"The world has lost a great wildlife icon, a passionate conservationist and one of the proudest dads on the planet," John Stainton, Irwin's friend and producer, said in the statement. "He died doing what he loves best and left this world in a happy and peaceful state of mind. Crocs Rule!"

Foreign Minister Alexander Downer, who used a photograph of his family at Australia Zoo for his official Christmas card last year, hailed Irwin for his work in promoting Australia through projects such as "G'Day LA," an Australian tourism and trade promotion week in Los Angeles in January.

"The minister knew him, was fond of him and was very, very appreciative of all the work he'd done to promote Australia overseas," Downer's spokesman Tony Parkinson said.

Irwin's dedication to conservationist causes led him to become a vocal critic of wildlife hunts in Australia. The federal government recently dropped plans to allow crocodile safaris for wealthy tourists in the Northern Territory following his vehement objections.

Irwin told the Australian television program "A Current Affair" that "killing one of our beautiful animals in the name of trophy hunting will have a very negative impact on tourism, which scares the living daylights out of me."

However, Irwin had also received negative publicity in recent years. In January 2004, he stunned onlookers at the Australia Zoo reptile park by carrying his month-old son into a crocodile pen during a wildlife show. He tucked the infant under one arm while tossing the 13-foot reptile a piece of meat with the other.

Authorities declined to charge Irwin for violating safety regulations.

Later that year, he was accused of getting too close to penguins, a seal and humpback whales in Antarctica while making a documentary. Irwin denied any wrongdoing, and an Australian Environment Department investigation recommended no action be taken.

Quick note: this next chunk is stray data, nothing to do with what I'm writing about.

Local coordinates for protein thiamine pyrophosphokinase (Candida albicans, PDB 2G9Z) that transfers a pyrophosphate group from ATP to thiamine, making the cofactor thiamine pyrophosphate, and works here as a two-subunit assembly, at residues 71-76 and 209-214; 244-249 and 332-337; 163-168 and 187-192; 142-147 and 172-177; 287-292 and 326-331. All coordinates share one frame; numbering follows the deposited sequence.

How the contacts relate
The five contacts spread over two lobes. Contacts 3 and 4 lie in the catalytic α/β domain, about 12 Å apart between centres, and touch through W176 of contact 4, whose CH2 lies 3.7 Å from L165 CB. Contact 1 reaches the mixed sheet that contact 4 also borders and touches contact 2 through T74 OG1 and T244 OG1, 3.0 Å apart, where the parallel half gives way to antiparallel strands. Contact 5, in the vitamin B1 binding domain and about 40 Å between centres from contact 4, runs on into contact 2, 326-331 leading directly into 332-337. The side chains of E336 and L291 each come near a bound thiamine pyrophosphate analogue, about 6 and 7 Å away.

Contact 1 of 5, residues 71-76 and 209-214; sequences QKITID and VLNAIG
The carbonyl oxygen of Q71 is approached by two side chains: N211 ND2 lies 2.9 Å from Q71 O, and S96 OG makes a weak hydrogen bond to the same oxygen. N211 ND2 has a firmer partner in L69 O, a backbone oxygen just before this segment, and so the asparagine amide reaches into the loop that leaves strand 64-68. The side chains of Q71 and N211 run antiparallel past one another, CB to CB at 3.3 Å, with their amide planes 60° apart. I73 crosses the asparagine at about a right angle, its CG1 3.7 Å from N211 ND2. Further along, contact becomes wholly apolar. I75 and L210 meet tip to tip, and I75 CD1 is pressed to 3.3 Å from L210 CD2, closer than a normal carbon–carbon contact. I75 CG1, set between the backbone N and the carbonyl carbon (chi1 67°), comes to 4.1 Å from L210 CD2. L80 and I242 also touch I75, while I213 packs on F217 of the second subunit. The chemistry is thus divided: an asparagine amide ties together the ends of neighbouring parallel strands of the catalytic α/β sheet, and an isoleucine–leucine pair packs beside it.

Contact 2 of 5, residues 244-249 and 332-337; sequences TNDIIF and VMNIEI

He is survived by his American wife Terri, from Eugene, Ore., and their daughter Bindi Sue, 8, and son Bob, who will turn 3 in December.

The couple met when she went on vacation in Australia in 1991 and visited Irwin's Australia Zoo; they were married six months later. Sometimes referred to as the Crocodile Huntress, she costarred on her husband's television show and in the 2002 movie, "The Crocodile Hunters: Collision Course."

Stingrays have flat bodies and tails with serrated spines, which contain venom and can cause cuts and puncture wounds. The creatures are not aggressive and injury usually occurs when a swimmer or diver accidentally steps on one.

Copyright 2006 The Associated Press. All rights reserved.

Donald to Carolyn: You're Fired!

Donald to Carolyn: You're Fired!

Thu Aug 31, 8:00 AM

Carolyn Kepcher's business how-to book covered how to handle a difficult boss. Now it's time for a rewrite.

Donald Trump has turned on one of his own, giving the axe to his longtime boardroom sidekick and Apprentice costar amid a newspaper report that TV fame had gone to her head.

"Mr. Trump wishes Carolyn the best," the real estate mogul's rep, Jim Dowd, told E! News, confirming the firing.

Kepcher had run two of Trump's golf courses and was a longtime fixture at the Trump Organization; more prominently, she had served as Trump's right-hand woman since NBC launched The Apprentice in 2004.

According to the New York Post, Kepcher was given the boot after Trump became frustrated at her outside projects.

"She became a prima donna," an unnamed "insider," presumably really close to the Donald, told the newspaper. "She was giving speeches for $25,000 and doing endorsements."

The 36-year-old mother of two, who oversaw the Trump National Golf Club in Briarcliff, New York, as well as a course in New Jersey, parlayed her Apprentice fame into a book deal. Carolyn 101: Business Lessons from The Apprentice's Straight Shooter became a bestseller and led to the boardroom maven landing an agent at ICM and fielding offers for TV and book deals, along with speaking engagements and endorsements.

Her termination will have no affect on the production of The Apprentice. She was not involved in the upcoming sixth season, which was set in Los Angeles and has finished shooting.

Proving nepotism is alive and kicking, Trump earlier tapped daughter Ivanka to take over as the reality show's requisite female sidekick, with Donald Trump Jr. chosen to fill-in the other longtime Apprentice lackey, George Ross.

The 78-year-old Ross, a corporate counsel for the Trump Organization, will sit out multiple episodes this season to make way for the younger Donald. Unlike Kepcher, however, a Trump Organization executive told CNN that Ross is "very much a part of the company" and is not being pushed out.

Instead, the new season's location shift has been cited as the reason for Ross' diminished appearances. Because Ross is based on the East Coast, he and show producers decided it was not optimal for him to relocate cross-country simply for the show.

The Apprentice's sixth season is set to air in January.

? 2006 E! Entertainment Television, Inc. All rights reserved.,